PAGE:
The role of the House of Lords in the British Constitution is one of scrutiny, a check on the otherwise untrammelled power of the House of Commons. Their point is to ensure that the government is doing its job properly, in line with the Constitution and the rule of law. The Lords don’t consider some limited pieces of primary legislation due to their importance for the functioning of the system of British government. If they were barred from even considering any legislation that involved financial matters, though, they wouldn’t be able to do anything at all. Everything that government does involves money to some extent.
Under Osborne’s logic, closing down the court system and replacing it with dunking the accused in a pond to see if she floats shouldn’t be subject to challenge by the House of Lords because it would save a shitload of money. That it would be wildly illegal and contrary to the Constitution wouldn’t matter.
Clearly this is a ridiculous example, but the point remains. The reason for the House of Lords still existing is to act as a check on power, while Osborne is arguing that he shouldn’t have any limits placed on him.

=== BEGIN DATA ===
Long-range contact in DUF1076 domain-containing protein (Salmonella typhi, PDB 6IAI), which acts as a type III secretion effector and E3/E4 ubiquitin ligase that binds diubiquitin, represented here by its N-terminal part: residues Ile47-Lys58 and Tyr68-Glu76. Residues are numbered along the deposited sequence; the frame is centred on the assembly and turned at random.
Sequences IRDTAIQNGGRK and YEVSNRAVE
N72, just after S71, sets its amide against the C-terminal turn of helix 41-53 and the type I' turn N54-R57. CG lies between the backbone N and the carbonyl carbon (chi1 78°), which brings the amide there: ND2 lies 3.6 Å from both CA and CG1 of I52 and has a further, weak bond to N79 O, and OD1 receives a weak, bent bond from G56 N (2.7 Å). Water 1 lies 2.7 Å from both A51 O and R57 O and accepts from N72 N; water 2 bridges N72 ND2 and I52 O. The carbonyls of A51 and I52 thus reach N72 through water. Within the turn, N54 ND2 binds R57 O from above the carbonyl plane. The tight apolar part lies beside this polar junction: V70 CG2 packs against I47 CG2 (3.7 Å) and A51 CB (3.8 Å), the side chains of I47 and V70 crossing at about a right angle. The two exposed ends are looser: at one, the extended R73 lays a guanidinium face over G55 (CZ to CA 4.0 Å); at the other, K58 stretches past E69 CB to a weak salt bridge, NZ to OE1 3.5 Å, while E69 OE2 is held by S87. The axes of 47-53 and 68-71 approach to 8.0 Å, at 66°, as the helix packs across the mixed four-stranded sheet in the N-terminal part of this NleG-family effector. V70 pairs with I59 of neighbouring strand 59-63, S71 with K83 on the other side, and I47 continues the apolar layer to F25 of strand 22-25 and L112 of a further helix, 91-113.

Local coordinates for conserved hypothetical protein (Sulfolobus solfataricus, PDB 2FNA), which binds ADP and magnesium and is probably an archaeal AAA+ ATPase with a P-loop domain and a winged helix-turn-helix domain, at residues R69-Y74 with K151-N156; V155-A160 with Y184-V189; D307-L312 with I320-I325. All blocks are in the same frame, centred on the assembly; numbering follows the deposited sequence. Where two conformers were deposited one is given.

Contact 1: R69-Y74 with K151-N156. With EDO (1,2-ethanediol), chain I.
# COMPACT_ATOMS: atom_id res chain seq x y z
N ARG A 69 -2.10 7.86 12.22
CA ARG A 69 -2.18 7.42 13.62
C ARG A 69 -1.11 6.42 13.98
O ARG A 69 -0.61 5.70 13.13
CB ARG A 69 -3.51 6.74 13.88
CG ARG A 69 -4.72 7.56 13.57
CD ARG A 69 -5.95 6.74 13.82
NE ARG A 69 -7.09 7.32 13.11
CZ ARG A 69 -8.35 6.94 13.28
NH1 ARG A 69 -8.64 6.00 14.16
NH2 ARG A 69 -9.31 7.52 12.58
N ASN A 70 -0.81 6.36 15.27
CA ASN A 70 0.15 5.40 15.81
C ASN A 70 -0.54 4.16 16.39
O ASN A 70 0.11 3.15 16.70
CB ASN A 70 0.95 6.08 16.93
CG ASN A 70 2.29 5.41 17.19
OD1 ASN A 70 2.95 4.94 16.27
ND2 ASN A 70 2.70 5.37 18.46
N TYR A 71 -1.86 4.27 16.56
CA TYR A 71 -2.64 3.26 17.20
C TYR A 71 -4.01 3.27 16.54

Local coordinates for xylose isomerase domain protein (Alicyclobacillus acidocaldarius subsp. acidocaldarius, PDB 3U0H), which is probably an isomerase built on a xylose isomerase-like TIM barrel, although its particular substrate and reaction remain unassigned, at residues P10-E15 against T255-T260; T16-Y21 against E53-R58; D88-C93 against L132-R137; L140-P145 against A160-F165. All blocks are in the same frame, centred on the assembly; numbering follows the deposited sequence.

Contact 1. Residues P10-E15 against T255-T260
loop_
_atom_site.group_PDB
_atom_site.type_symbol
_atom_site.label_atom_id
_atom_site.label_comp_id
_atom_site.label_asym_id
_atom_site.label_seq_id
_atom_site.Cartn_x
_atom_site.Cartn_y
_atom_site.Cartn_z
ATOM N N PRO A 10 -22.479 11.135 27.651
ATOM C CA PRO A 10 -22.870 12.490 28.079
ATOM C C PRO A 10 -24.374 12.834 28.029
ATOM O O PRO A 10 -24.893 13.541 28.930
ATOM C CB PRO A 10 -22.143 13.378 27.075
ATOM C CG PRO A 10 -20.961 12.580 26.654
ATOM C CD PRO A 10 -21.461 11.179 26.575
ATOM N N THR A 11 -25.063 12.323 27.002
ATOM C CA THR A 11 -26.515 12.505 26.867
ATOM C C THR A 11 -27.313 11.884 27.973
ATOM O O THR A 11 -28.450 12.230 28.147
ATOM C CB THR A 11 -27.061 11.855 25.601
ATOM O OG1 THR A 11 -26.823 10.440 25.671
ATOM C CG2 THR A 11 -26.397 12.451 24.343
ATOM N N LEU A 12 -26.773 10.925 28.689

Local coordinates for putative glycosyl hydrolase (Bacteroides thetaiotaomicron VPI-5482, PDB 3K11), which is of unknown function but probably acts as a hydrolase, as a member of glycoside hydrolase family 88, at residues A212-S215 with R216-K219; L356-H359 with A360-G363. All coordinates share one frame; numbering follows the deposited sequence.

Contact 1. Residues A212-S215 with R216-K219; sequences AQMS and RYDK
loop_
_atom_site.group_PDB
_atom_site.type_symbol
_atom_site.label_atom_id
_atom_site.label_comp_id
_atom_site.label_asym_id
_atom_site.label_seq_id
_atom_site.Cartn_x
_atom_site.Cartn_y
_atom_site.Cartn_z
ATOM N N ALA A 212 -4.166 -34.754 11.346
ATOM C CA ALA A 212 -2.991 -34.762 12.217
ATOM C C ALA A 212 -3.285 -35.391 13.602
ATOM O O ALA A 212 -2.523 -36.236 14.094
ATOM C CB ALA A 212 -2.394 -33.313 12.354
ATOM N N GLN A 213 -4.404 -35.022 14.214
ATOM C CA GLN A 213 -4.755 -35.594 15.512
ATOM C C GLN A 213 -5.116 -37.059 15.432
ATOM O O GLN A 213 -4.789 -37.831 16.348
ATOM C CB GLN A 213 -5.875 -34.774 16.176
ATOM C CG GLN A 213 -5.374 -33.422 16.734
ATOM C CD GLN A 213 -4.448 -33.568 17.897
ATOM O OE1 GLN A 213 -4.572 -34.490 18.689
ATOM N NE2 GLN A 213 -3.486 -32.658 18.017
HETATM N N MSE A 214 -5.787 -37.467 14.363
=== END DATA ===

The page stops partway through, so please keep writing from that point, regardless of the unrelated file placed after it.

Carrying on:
Not that the House of Lords is a necessarily good thing. As part of a fuller programme of electoral reform, the House of Lords should be turned into an elected chamber. But in this instance, they’re just doing their job, and any attempt to argue otherwise doesn’t understand the balance of functions in the Constitution.
Or they’re just trying to cover their arses; it’s both interesting and notable that the only ones suggesting that the Lords acted unconstitutionally are those with skin in the game. Osborne suffered a humiliating defeat so tried to spin attention away from divisions in the Conservative ranks by blaming the Lords and turning the debate into one on constitutionalism.
That’s why it potentially matters, as well. There have been tentative indications that the government will do something to prevent this happening again by reforming the Lords. The prospect of George Osborne as Prime Minister in 2019 donning a Palpatine-esque robe and declaring himself Emperor is still far-fetched, but could be brought incrementally closer if the scrutinising power of the Lords is reduced. Deliberate misunderstandings of constitutional roles for political gain put the whole delicate balance of power and the rule of law in an unwritten constitution at risk.
On the other hand, Osborne can totally do the whole shooting lightning out of of his fingertips thing, so the Lords might want to take his threats seriously.